Greece probably won’t get all the emergency funds it’s requesting for its banks this week, according to two people familiar with the situation.
The Bank of Greece asked the European Central Bank to approve an increase of between 800 million euros ($860 million) and 900 million euros of Emergency Liquidity Assistance, the financial lifeline keeping the country’s lenders and the economy afloat, said one of the people. Both asked not to be named because the talks are private.
As ECB officials prepared to hold a conference call to assess Greece’s ELA later on Thursday, Greek Finance Minister Yanis Varoufakis criticized central-bank policy makers for keeping the country on a tight leash amid negotiations to release aid from its international bailout package.
“The euro zone is teaching us about the paradox of central-bank independence,” Varoufakis said at an event in Paris. “The attempt to ringfence Frankfurt from politics has produced a highly politicized central bank. I do not blame the Governing Council. In their attempt to do some efficient firefighting, they have become politicized.”
Greek officials this week said they are targeting an April 24 meeting of euro-area finance ministers as a deadline for approving new money. A looming cash crunch in the summer, when the ECB needs to be repaid, means a new bailout deal will be needed before then.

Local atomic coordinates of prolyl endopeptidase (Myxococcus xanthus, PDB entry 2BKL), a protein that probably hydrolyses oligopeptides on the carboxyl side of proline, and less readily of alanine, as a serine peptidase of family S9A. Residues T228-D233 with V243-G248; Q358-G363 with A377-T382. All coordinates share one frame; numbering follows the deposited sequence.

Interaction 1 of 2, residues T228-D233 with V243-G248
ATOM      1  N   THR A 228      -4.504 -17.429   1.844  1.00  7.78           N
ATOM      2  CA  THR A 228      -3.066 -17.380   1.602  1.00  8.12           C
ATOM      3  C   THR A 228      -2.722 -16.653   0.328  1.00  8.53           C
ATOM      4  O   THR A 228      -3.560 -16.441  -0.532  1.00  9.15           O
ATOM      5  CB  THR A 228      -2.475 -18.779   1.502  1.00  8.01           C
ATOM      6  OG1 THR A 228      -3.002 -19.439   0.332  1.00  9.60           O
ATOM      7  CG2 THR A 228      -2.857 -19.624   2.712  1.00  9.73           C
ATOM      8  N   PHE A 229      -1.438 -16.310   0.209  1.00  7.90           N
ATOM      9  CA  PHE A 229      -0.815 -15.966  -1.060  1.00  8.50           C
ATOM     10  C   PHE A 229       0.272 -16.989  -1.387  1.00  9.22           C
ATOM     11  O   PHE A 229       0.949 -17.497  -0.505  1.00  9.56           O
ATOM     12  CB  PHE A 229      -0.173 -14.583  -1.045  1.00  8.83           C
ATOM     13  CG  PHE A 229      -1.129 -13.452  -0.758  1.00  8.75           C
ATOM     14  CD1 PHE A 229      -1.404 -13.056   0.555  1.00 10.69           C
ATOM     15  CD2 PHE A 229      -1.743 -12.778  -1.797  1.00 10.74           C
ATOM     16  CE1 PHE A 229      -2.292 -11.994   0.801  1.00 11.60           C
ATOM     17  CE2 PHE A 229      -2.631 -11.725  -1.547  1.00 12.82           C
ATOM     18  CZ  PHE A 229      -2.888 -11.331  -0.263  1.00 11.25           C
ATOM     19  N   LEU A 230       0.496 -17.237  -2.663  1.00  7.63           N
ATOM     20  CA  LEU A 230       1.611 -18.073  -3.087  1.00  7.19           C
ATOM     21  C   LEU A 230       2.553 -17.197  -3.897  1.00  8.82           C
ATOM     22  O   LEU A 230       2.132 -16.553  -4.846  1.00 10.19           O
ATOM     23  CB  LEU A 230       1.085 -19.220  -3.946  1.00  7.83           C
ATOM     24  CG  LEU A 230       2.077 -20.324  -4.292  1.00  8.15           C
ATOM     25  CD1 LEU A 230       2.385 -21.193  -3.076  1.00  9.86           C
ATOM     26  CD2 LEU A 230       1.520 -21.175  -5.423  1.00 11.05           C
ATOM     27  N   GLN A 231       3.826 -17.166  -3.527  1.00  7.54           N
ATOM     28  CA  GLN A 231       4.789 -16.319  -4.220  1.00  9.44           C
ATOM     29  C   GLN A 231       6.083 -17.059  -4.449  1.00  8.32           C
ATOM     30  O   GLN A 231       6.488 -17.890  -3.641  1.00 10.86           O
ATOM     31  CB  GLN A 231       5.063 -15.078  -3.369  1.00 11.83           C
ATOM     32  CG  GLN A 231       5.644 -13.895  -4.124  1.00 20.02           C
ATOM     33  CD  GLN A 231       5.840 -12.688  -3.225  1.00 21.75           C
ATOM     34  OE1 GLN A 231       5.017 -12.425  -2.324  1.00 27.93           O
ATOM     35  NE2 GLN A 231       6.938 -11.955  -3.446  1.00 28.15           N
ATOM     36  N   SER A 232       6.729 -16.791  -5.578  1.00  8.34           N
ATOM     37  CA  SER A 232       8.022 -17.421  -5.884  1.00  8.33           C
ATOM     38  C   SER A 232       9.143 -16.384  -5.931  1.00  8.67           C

“I am confident that an agreement will be reached by the next Eurogroup meeting,” Italian Finance Minister Pier Carlo Padoan said in an interview in Singapore. “The situation is going in the right direction.”
Spokesmen for the ECB and the Bank of Greece declined to comment when contacted about the ELA.
Greek stocks and three-year notes gained after a Finance Ministry official said on Thursday that the government had met its obligation to pay the International Monetary Fund about 450 million euros. The benchmark equity index added 0.5 percent at 2:30 p.m. Athens time. Three-year yields fell 57 basis points to 20.8 percent.
A meeting of the currency region’s representatives late on Wednesday piled more pressure on the Greek government to start negotiating in earnest if it is serious about obtaining liquidity, according to two European Union officials.
The negotiations on more aid are focused on honing an initial agreement reached in February over reforms including tax collection and maintaining sales of state-owned companies.
European Commission spokesman Margaritis Schinas said that progress was being made and discussions will continue during the Orthodox Easter weekend in Greece. Even so, with many finance chiefs attending IMF meetings in Washington next week, time is running out for Greece to meet its self-imposed target.
“We’re making progress and we foresee more of that in the coming days and weeks in line with the Eurogroup statement of Feb. 20,” Schinas said in Brussels Thursday. “The objective is to have the full list of reform measures specified and then agreed with the institutions by the end of April.”